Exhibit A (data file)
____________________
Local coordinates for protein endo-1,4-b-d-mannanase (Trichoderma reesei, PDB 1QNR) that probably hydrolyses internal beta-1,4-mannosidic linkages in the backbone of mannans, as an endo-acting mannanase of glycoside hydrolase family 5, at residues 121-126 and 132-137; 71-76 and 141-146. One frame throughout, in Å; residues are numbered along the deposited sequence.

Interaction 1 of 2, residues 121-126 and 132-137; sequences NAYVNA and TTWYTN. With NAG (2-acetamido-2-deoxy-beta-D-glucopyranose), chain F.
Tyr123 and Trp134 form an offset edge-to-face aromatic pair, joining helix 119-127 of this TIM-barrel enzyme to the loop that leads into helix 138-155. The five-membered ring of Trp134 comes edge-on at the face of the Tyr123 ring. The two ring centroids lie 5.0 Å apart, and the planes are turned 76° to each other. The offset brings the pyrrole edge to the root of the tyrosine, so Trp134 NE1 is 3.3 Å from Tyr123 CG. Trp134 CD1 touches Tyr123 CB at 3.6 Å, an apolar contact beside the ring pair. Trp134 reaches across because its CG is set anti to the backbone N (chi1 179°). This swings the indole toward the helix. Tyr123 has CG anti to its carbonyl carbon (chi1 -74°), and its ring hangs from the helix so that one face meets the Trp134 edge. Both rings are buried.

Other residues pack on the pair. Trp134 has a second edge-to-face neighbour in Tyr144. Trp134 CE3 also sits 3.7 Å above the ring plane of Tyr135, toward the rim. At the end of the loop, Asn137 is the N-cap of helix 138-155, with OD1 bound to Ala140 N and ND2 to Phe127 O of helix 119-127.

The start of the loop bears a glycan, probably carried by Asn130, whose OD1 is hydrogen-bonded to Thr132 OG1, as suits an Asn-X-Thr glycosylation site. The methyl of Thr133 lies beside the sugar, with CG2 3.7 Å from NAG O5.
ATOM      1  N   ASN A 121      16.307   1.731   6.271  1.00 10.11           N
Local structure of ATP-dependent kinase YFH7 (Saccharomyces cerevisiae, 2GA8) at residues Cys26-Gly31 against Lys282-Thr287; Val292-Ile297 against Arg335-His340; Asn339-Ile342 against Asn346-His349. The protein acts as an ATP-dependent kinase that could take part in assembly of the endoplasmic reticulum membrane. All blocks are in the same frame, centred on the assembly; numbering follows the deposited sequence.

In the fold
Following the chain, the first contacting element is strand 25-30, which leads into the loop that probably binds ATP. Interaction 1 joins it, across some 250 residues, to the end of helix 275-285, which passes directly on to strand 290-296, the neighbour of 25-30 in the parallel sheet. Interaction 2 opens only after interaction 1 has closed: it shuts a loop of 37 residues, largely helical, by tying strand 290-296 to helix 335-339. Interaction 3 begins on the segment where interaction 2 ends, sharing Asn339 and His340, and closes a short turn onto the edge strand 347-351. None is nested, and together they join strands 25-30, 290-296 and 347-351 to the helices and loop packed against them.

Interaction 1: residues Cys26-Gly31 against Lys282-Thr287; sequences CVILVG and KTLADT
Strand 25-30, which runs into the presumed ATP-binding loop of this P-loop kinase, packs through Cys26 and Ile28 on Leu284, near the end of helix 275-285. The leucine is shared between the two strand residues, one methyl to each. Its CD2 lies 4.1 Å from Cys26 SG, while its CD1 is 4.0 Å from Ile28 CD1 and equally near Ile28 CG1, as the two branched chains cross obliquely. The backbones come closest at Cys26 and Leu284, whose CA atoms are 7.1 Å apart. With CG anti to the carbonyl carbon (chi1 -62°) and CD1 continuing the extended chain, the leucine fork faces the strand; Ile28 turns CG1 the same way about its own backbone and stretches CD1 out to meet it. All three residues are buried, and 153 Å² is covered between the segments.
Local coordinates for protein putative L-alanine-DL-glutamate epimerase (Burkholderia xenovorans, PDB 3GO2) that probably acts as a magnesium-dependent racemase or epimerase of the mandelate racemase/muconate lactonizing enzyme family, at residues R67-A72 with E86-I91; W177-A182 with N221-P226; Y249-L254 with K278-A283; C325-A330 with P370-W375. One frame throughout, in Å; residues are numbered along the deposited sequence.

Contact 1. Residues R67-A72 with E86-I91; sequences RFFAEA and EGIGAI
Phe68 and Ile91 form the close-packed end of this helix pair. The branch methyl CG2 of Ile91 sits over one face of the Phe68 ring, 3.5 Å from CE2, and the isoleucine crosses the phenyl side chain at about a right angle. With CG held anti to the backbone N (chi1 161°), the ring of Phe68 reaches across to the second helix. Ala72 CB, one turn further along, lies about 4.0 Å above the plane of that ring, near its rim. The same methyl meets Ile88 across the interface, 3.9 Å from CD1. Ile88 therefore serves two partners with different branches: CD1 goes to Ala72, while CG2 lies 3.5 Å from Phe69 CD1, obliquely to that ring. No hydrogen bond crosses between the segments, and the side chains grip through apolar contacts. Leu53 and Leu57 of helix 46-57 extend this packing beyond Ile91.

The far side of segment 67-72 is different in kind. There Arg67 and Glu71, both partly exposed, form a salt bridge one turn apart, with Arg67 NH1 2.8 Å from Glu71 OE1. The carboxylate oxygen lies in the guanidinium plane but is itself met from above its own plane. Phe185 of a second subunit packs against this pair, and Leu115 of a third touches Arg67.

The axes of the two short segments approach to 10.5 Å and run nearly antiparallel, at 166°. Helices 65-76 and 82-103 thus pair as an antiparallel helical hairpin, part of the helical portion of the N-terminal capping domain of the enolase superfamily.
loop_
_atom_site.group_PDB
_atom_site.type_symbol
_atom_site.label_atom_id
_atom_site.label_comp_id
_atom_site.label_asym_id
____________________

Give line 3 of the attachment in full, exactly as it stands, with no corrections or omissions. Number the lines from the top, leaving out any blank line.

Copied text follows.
Tyr123 and Trp134 form an offset edge-to-face aromatic pair, joining helix 119-127 of this TIM-barrel enzyme to the loop that leads into helix 138-155. The five-membered ring of Trp134 comes edge-on at the face of the Tyr123 ring. The two ring centroids lie 5.0 Å apart, and the planes are turned 76° to each other. The offset brings the pyrrole edge to the root of the tyrosine, so Trp134 NE1 is 3.3 Å from Tyr123 CG. Trp134 CD1 touches Tyr123 CB at 3.6 Å, an apolar contact beside the ring pair. Trp134 reaches across because its CG is set anti to the backbone N (chi1 179°). This swings the indole toward the helix. Tyr123 has CG anti to its carbonyl carbon (chi1 -74°), and its ring hangs from the helix so that one face meets the Trp134 edge. Both rings are buried.